The Procter & Gamble Company v. Ranir, LLC

Filing 36

ORDER granting 14 Ranir's Motion to Dismiss. P&G's motion for preliminary injunction (Doc. 8) and Ranir's motion to strike or, in the alternative, for leave to file a sur-reply (Doc. 28) are DENIED AS MOOT. This case is DISMISSED without prejudice to refiling in a proper judicial district. This case is TERMINATED in this Court. Signed by Judge Timothy S. Black on 8/17/17. (sct)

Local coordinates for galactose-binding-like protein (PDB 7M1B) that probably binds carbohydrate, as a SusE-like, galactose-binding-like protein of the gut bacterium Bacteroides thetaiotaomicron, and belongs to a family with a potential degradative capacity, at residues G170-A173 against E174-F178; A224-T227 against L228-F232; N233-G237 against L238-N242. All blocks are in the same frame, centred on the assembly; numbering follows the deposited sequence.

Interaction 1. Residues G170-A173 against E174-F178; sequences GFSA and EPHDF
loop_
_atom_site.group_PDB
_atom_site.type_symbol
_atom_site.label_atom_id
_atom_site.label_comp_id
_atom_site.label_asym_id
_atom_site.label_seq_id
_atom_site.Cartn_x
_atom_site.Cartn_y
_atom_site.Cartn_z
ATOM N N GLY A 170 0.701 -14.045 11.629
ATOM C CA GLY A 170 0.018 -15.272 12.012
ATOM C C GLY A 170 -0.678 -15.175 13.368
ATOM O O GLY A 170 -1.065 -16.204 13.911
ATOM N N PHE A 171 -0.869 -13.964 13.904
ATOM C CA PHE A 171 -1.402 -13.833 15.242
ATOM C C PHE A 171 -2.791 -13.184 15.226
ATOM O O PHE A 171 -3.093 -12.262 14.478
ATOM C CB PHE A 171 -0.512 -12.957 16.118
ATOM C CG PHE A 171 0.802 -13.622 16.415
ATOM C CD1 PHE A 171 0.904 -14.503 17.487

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UNITED STATES DISTRICT COURT SOUTHERN DISTRICT OF OHIO WESTERN DIVISION THE PROCTOR & GAMBLE COMPANY, : : Plaintiff, : vs. : : RANIR, LLC, : : Defendant. : Case No. 1:17-cv-185 Judge Timothy S. Black ORDER GRANTING DEFENDANT’S MOTION TO DISMISS (Doc. 14) This civil case is before the Court on the motion of Defendant Ranir, LLC (“Ranir”) to dismiss the Complaint filed by Plaintiff The Proctor & Gamble Company (“P&G”) for improper venue (Doc. 14), and the parties’ responsive memoranda (Docs. 23, 30). I. A. BACKGROUND Introduction. The patent venue statute, 28 U.S.C. § 1400(b), provides that civil actions for patent infringement may be brought in the judicial district (1) “where the defendant resides” or (2) “where the defendant has committed acts of infringement and has a regular and established place of business.” The general venue statute, 28 U.S.C. § 1391(c)(2), states that corporate defendants in civil cases are “deemed to reside, if a defendant, in any judicial district in which such defendant is subject to the court’s personal jurisdiction[.]” The procedural posture in this case is the result of uncertainty regarding where corporate patent defendants “reside” in light of previously conflicting decisions by the Supreme Court and the Federal Circuit concerning the relationship between § 1400(b) and § 1391. In 1957, the Supreme Court concluded that, for purposes of § 1400(b), a domestic corporation “resides” only in its state of incorporation. See Fourco Glass Co. v. Transmirra Products Corp., 353 U.S. 222, 226 (1957). In so holding, the Supreme Court rejected the notion that § 1400(b) incorporated the broader definition of “residence” found in § 1391. Id. at 228. The Supreme Court reasoned: We think it is clear that § 1391(c) is a general corporation venue statute, whereas § 1400(b) is a special venue statute applicable, specifically, to all defendants in a particular type of actions, i.e., patent infringement actions. In these circumstances the law is settled that “However inclusive may be the general language of a statute, it ‘will not be held to apply to a matter specifically dealt with in another part of the same enactment. . . . . Specific terms prevail over the general in the same or another statute which otherwise might be controlling.’” Fourco, 353 U.S. at 228-29. In 1990, the Federal Circuit held that subsequent Congressional amendments to § 1391 effectively abrogated the rule announced in Fourco. See VE Holding Corp. v. Johnson Gas Appliance Co., 917 F.2d 1574 (1990). In 1988, Congress amended § 1391(c) to state, in part: “[f]or purposes of venue under this chapter, a defendant that is a corporation shall be deemed to reside in any judicial district in which it is subject to personal jurisdiction at the time the action is commenced.” VE Holding, 917 F.2d at 1578. The Federal Circuit held that inclusion of the language “for purposes of venue 2 under this chapter” incorporated and redefined the definition of “resides” in § 1400(b), which is also located in Chapter 28 of the United States Code. Id. at 1578-80. Accordingly, under the Federal Circuit’s interpretation, a corporate defendant in a patent case was deemed to “reside” in every judicial district in which it was subject to personal jurisdiction. Id. at 1584. B. P&G’s Complaint. On March 20, 2017, P&G filed the Complaint. (Doc. 1). The Complaint alleges Ranir is infringing patents held by P&G used in tooth whitening strip products. (Id.) The Complaint argues Ranir is attempting to “ride on the coattails of P&G’s success by selling tooth whitening strips that infringe P&G’s patented technology.” (Id. at ¶ 9). The Complaint seeks declaratory judgment, preliminary and permanent injunctions, compensatory damages, treble damages, pre-judgment interest, attorney’s fees and costs. (Id. at 13). The Complaint alleges that P&G is incorporated in Ohio with its principal place of business in Cincinnati, Ohio, and Ranir is a limited liability company organized under the laws of Delaware with its principal place of business in Grand Rapids, Michigan. (Doc. 1 at ¶¶ 1-2). The Complaint states the Court “has personal jurisdiction over Ranir under the Ohio long-arm statute (O.R.C. § 2307.382) because Ranir contracts to supply and has supplied tooth whitening strips that infringe P&G’s intellectual property in this State and in this District” and “[v]enue is proper in this Court under 28 U.S.C. §§ 1391(b)(2) and 1400(b).” (Id. at ¶¶ 3, 5). The Complaint does not allege that Ranir has a regular and established place of business in this district. 3 On March 24, 2017, P&G filed a motion for preliminary injunction. (Doc. 8). C. Ranir’s motion to dismiss. On April 4, 2017, Ranir filed a motion to dismiss for improper venue or, in the alternative, to stay the proceedings. (Doc. 14). Ranir argues that, pursuant to Fourco, corporate patent defendants “reside” only in their state of incorporation, and venue is improper in this district because Ranir is incorporated in Delaware and has its principal place of business in Michigan. (Id.). Ranir argues the Federal Circuit’s interpretation of § 1400(b) announced in VE Holding, and upon which P&G relied in filing here, is “wrong.” (Id.) The motion also explained that the Supreme Court recently heard oral argument in TC Heartland v. Kraft Foods in which the Court would consider whether Fourco or VE Holding provided the proper interpretation of patent venue. (Doc. 14 at 5-6). In alternative to dismissal, Ranir requested that this Court stay the proceedings until the Supreme Court answered that question. (Id. at 6-11). D. The Supreme Court’s decision in TC Heartland. On May 22, 2017, shortly after the motion to dismiss was fully briefed, the Supreme Court entered a decision in TC Heartland v. Kraft Foods, 137 S. Ct. 1514. The Supreme Court expressly held corporate patent defendants only “reside” for purposes of § 1400(b) in the state in which they are incorporated. Id. at 1520-21. After considering the holding of TC Heartland and its effect on this case, the Court enters the following decision. 4 II. STANDARD Any civil action for patent infringement “may be brought in the judicial district where the defendant resides, or where the defendant has committed acts of infringement and has a regular and established place of business.” 28 U.S.C. § 1400(b). A defendant may move to dismiss a complaint for improper venue. Fed. R. Civ. P. 12(b)(3). The plaintiff bears the burden of establishing proper venue after an objection to venue has been raised. See Ring v. Roto-Rooter Servs. Co., No. 1:10-cv-179, 2010 U.S. Dist. LEXIS 108202, at * 9 (S.D. Ohio Sept. 28, 2010) (Dlott, J) (citation omitted). A district court has discretion to choose the appropriate procedure of deciding a motion to dismiss for improper venue: it may hold an evidentiary hearing or it may determine the motion without a hearing on the basis of the affidavits alone. Id. III. A. ANALYSIS Venue is improper in the Southern District of Ohio. Ranir argues venue is improper under § 1400(b) because Ranir is not incorporated in Ohio. (Doc. 14 at 5-6). The Court agrees. See TC Heartland, 137 S. Ct. at 1520-21. P&G offers several arguments in response to Ranir’s motion. First, P&G originally argued that Ranir cannot rely on speculation that the Supreme Court will overturn VE Holding. (Doc. 23 at 2). That argument fails; as we now know, the Supreme Court did overrule VE Holding. TC Heartland, 137 S. Ct. at 1520. Second, P&G argues that the Supreme Court did not “address whether its decision should be applied retroactively[.]” (Doc. 34 at 1). This argument fails for two reasons. Initially, “[w]hen [the Supreme Court] applies a rule of federal law to the parties before 5 it, that rule is the controlling interpretation of federal law and must be given full retroactive effect in all case still open on direct review and as to all events, regardless of whether such events predate or postdate [the] announcement of the rule.” Fusilamp, LLC v. Littlefuse, Inc., No. 10-20528, 2017 U.S. Dist. LEXIS 97771, at * 2 (S.D. Fla. June 12, 2017) (citation omitted). The fact that P&G filed this case prior to the Supreme Court’s decision in TC Heartland does not mean it may proceed under an improper theory of venue. See Blue Spike LLC v. Contixo Inc., No. 6:16-cv-1220-JDL, 2017 U.S. Dist. LEXIS 116749, at ** 2-10 (E. D. Tex. July 26, 2017) (granting defendant’s motion to dismiss a patent-infringement complaint, filed in October, 2016, for improper venue in light of TC Heartland). In any event, there is nothing to retroactively apply. The Supreme Court’s decision makes it clear that Fourco was always correct and VE Holding Corp. was always wrong. TC Heartland, 137 S. Ct. 1520. This is demonstrated by the fact that courts have rejected the argument that TC Heartland is a “change” of law allowing defendants to raise previously waived venue challenges. See Navico, Inc. v. Garmin Int’l, Inc., No. 2:16-cv-190, 2017 U.S. Dist. LEXIS 106461, at * 7 (E. D. Tex. July 11, 2017) (“the Supreme Court itself expressly rejected the notion that venue law in patent cases changed after Fourco”); Amax, Inc. v. Acco Brands Corp., No. 16-10695, 2017 U.S. Dist. LEXIS 101127, at *6 (D. Mass. June 29, 2017) (“Since 1957, the Supreme Court has consistently held that venue in patent cases is determined by 28 U.S.C. 1400(b).”); Cobalt Boats, LLC v. Sea Ray Boats, Inc., No. 2:15-21, 2017 U.S. Dist. LEXIS 90728, at * 8 (E.D. Va. June 7, 2017) (“Based on the Supreme Court’s holding in TC Heartland, 6 Fourco has continued to be binding since it was decided in 1957, and thus, it has been available to every defendant since 1957.”); iLife Techs., Inc. v. Nintendo of Am., Inc., No. 3:13-cv-04987, 2017 U.S. Dist. LEXIS 98698, at * 17 (N.D. Tex. June 27, 2017). As one court explained, Fourco has been the law since 1957: In VE Holding, the Federal Circuit clearly thought that Congress had implicitly overridden Fourco by statutory amendment. However, until the Supreme Court considered the question, Fourco remained the law. The intervening twenty-seven years may have created reliance on VE Holding by litigants, including [Defendant], but that ‘does not change the harsh reality’ that a party could have ‘ultimately succeeded in convincing the Supreme Court to reaffirm Fourco, just as the petitioner in TC Heartland did.’ Ilife Techs., 2017 U.S. Dist. LEXIS 98698, at * 17. Under this reasoning, Fourco has been the law for 60 years, and venue was never proper in this case. Third, P&G argues Ranir failed to object to personal jurisdiction and accordingly is deemed to “reside” here for purposes of venue. (Doc. 23 at 5). In support of this argument, P&G cites several cases in which courts have denied a motion to dismiss for improper venue when the defendant waived its objection to personal jurisdiction. (Id.) The reasoning in these cases is that “not challenging personal jurisdiction in a motion to dismiss challenging venue concedes personal jurisdiction, which in turn establishes venue.” Twenty First Century Commc’ns, Inc. v. TechRadium, Inc., No. 2:09-cv-1118, 2010 WL 3001721, at * 4 (S.D. Ohio July 30, 2010) (Frost, J). This argument fails. A defendant’s waiver of personal jurisdiction can only “establish” venue if venue is proper everywhere the defendant is subject to personal jurisdiction. TC Heartland, 137 S. Ct. at 1520-21. 7 Fourth, P&G argues that the Court “has the power to issue a preliminary injunction before taking action on a motion alleging improper venue.” (Doc. 34 at 2). The Court does not agree. P&G cites to three cases in which the Court entered a preliminary injunction prior to transferring the case to another district: C&A Plus, Inc. v. Pride Sols., LLC, No. A3-02-118, 2003 U.S. Dist. LEXIS 13266 (D.N.D. Feb. 7, 2003); Get in Shape Franchise, Inc. v. TFL Fishers, LLC, 167 F. Supp. 3d 173 (D. Mass. 2016); and Colley v. James, No. 15-cv-1385, 2017 U.S. Dist. LEXIS 73363 (D. D.C. May 15, 2017). These cases are distinguishable: the court in each of these cases entered preliminary injunctive relief on claims that were subsequently transferred pursuant to § 1404, which means venue was proper in the first court but transferred to a more convenient court “in the interest of justice.” This case is subject to § 1406 because venue is improper—not merely inconvenient—in this district. Courts faced with an argument that venue is improper must resolve that issue prior to addressing the merits of any claim, including a preliminary injunction. See Larson v. Galliher, No. 2:06-cv-1471, 2007 U.S. Dist. LEXIS 2069, at * 3 (D. Nev. Jan. 5, 2007) (“Before reaching the merits of the cybersquatting allegation and corresponding request for injunctive relief, the Court must first decide the threshold issue if jurisdiction and venue is appropriate in this matter.”); Baldwin Hardward Corp. v. Harden Industries, Inc., 663 F. Supp. 82, 86 (S.D. N.Y. 1987) (“In light of our disposition of the venue issue, we decline to reach the merits of [plaintiff’s] motion for a preliminary injunction.”); Budd Co. v. United States Dep’t of Transp., 89 F.R.D. 555, 556 (E.D. Pa. 1981) (“Before this court can consider the merits of Budd’s claim, particularly its motion for preliminary 8 injunction, it must address and decide the defendants’ alternative motion to dismiss or transfer this action due to improper venue.”). Contrary to P&G’s assertion, it is reversible error to address injunctive relief prior to a claim of improper venue: In measuring an application for a preliminary injunction, the Court must first determine if plaintiff has adequately set forth jurisdiction and venue when it is challenged. Plaintiff argues that prior to deciding whether plaintiff is properly in federal court, and/or in the correct district, that this Court must decide the motion for a preliminary injunction. The cases plaintiff cites for this proposition are not persuasive, nor has my research uncovered authority to support plaintiff’s contention. In fact, the cases suggest the opposite result. Maybelline Co. v. Noxell Corp., 813 F.3d 901 (8th Cir. 1987); Noxell Corp. v. Firehouse No. 1 Bar-B-Que Rest., 245 U.S. App. D.C. 242, 760 F.2d 312 (1985); Dollar Sav. Bank v. First Sec. Bank of Utah, 746 F.2d 208 (3rd. Cir. 1984). In these cases, preliminary injunctions issued by District Courts were vacated by the Court of Appeals because the District Courts had erred in not first establishing whether or not venue was properly placed in the respective District Courts where the actions were initiated. U.S. Golf Ass’n v. U.S. Amateur Golf Ass’n, 690 F. Supp. 317, 319 (D. N.J. 1988). Fifth, P&G requested, in an off-the-record letter emailed to Chambers and Ranir, that P&G be permitted to conduct limited discovery relating to the issue of venue. P&G argues it should be afforded the opportunity to conduct discovery on the extent of Ranir’s connections to Ohio to see whether venue is proper under the other prong of § 1400(b), i.e., whether Ranir has a “regular and established place of business” in Ohio. The Court does not agree with this approach and overrules P&G’s request for discovery. P&G could have argued in its opposition to the motion to dismiss that venue was proper because Ranir has a “regular and established place of business” in Ohio. It 9 did not. Instead, P&G argued, exclusively, that venue was proper because Ranir is subject to personal jurisdiction here. As the Supreme Court clarified, that is not the law. TC Heartland, 137 S. Ct. at 1520-21. At this point, the Court will not allow P&G to switch theories to take a second bite at the apple, especially when doing so would require Ranir to engage in a second round of discovery and briefing in a district in which P&G’s original basis for venue has already been proven incorrect. B. This Court will dismiss the Complaint. Having determined that the venue is improper in this district, the Court is instructed to “dismiss, or if it be in the interest of justice, transfer such case to any district or division in which it could have been brought.” 28 U.S.C. § 1406(a). The Court cannot conclude that the interest of justice requires a transfer. The parties spent the entirety of their briefing on the motion to dismiss debating which statute applied to patent venue and predicting the outcome and effect of TC Heartland. Aside from the assertions that Ranir is incorporated in Delaware and has its principal place of business in Michigan, neither party submitted any evidence as to what other districts, if any, this case “could have been brought” in, nor did the parties submit any substantive argument as to why it would (or would not) be in the interest of justice to transfer this case to any one of those judicial districts. Because the Court is without the facts and arguments necessary to conclude that the interest of justice requires a transfer to any particular judicial district, it will dismiss this case, without prejudice, and allow P&G to choose a proper venue from those judicial districts available to it in light of the Supreme Court’s decision in TC Heartland. 10 IV. CONCLUSION For these reasons, Ranir’s motion to dismiss (Doc. 14) is GRANTED. P&G’s motion for preliminary injunction (Doc. 8) and Ranir’s motion to strike or, in the alternative, for leave to file a sur-reply (Doc. 28) are DENIED AS MOOT. This case is DISMISSED without prejudice to refiling in a proper judicial district. The Clerk shall docket a judgment accordingly, whereupon this case is TERMINATED in this Court. IT IS SO ORDERED. Date: 8/17/17 ______________________ Timothy S. Black United States District Judge 11